Now, above you notice I was very specific about the make-up of a NTD. This formula of simple proteins and sugars is critical around exercise due to the changes that occur to the body during exercise. When the body shifts into an exercising state, blood is diverted away from the digestive organs to muscles. This change in blood distribution, coupled with hormonal changes, greatly impairs digestion nutrients. Because of this, the nutrients that are ingested have to be in the simplest, most digestible form possible. Hence, the above recommendation of a liquid supplement containing only whey protein (a fast-digesting milk-based protein ) and simple sugars (like sucrose or table sugar). Nutrients in any other form (solid foods, protein bars, etc), simply won’t digest during exercise; therefore, they’ll sit in the stomach and wait until long after exercise is completed to be digested and used by the body.

The Research
We can relate the research findings to the three-fold purpose listed above:

  1. When researchers look at the energetic effect of these drinks, they measure something called “time to fatigue.” The longer the time to fatigue, the greater the energetic effect of the drink. Researchers found protein-carbohydrate beverages outperform carbohydrate beverages by 125%, and water alone by 200%, in time to fatigue testing.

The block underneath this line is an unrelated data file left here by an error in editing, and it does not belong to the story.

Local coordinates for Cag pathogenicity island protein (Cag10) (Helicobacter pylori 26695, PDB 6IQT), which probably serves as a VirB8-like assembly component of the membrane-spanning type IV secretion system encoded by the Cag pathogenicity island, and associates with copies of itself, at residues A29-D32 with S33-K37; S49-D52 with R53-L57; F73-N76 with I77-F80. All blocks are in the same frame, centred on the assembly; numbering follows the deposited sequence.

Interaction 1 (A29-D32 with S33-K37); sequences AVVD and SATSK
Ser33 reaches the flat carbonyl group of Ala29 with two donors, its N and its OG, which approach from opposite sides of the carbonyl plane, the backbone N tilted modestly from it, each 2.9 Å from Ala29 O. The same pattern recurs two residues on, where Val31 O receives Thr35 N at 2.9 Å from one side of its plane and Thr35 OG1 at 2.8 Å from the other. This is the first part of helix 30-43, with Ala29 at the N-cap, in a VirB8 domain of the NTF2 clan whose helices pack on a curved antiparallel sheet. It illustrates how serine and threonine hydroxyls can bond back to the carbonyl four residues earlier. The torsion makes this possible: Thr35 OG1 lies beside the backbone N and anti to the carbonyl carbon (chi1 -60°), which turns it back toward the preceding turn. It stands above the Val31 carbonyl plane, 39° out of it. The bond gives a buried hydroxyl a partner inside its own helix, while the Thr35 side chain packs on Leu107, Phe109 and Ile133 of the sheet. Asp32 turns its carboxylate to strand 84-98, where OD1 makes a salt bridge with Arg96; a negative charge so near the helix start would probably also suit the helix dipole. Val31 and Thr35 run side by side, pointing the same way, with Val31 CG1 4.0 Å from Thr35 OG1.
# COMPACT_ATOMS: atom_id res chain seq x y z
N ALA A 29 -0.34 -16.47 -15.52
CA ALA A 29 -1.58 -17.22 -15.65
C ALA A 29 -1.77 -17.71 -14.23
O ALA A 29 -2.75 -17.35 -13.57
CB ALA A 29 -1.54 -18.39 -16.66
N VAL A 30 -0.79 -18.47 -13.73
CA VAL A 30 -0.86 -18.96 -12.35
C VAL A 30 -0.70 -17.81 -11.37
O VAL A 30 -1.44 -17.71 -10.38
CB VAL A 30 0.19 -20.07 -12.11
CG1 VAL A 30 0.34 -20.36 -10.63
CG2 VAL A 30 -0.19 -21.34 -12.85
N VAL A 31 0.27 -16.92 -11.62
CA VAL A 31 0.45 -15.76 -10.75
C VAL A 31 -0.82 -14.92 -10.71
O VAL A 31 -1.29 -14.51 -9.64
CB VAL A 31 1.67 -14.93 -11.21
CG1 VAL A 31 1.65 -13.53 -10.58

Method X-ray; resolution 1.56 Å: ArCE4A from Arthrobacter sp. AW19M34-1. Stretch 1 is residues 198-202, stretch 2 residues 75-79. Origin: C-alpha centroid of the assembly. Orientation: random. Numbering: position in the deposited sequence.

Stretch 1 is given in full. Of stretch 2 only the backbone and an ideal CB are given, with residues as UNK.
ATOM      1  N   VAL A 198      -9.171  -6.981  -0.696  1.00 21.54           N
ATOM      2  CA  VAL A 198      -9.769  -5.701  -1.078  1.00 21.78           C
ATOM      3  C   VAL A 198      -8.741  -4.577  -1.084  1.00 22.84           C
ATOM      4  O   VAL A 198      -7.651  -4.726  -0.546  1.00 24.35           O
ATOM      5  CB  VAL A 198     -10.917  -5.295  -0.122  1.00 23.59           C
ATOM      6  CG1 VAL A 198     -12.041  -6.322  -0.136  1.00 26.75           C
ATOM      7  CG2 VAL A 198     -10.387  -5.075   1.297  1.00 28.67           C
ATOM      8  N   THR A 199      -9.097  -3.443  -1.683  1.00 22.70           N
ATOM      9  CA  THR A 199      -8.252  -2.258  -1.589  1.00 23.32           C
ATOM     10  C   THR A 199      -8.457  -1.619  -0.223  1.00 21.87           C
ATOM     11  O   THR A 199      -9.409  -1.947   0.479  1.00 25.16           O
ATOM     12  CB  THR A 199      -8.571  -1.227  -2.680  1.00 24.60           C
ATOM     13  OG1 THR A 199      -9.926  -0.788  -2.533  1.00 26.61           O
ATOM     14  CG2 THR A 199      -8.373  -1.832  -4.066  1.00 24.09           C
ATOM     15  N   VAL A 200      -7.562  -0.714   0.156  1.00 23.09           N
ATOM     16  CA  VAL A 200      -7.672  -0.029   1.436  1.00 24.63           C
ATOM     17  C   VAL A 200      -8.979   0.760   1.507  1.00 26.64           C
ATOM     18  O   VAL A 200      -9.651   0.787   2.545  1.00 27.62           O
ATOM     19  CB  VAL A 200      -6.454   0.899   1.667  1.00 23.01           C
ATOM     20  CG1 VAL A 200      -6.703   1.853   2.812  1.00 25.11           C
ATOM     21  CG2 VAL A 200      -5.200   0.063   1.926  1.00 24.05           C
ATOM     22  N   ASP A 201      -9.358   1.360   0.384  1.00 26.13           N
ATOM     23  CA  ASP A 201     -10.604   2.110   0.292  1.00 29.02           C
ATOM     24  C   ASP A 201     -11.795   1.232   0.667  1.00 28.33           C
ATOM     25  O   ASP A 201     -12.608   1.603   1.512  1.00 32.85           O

2. When markers of muscle damage are examined, the effect observed is even more dramatic. Research indicates that by adding protein to a carbohydrate-based sports beverage (like putting a scoop of protein into your gatorade), muscle damage can be reduced by 650%. Less protein breakdown during exercise means easier protein buildup and adaptation post-exercise.
  3. Further research indicates significant reductions in Cortisol release following consumption of a protein-carbohydrate based beverage compared to a carbohydrate-based beverage. Cortisol is a stress hormone responsible for muscle breakdown and fat preservation; as such, researchers believe that decreasing its production can help to facilitate improvements in body composition.

Practical Implications and Recommendations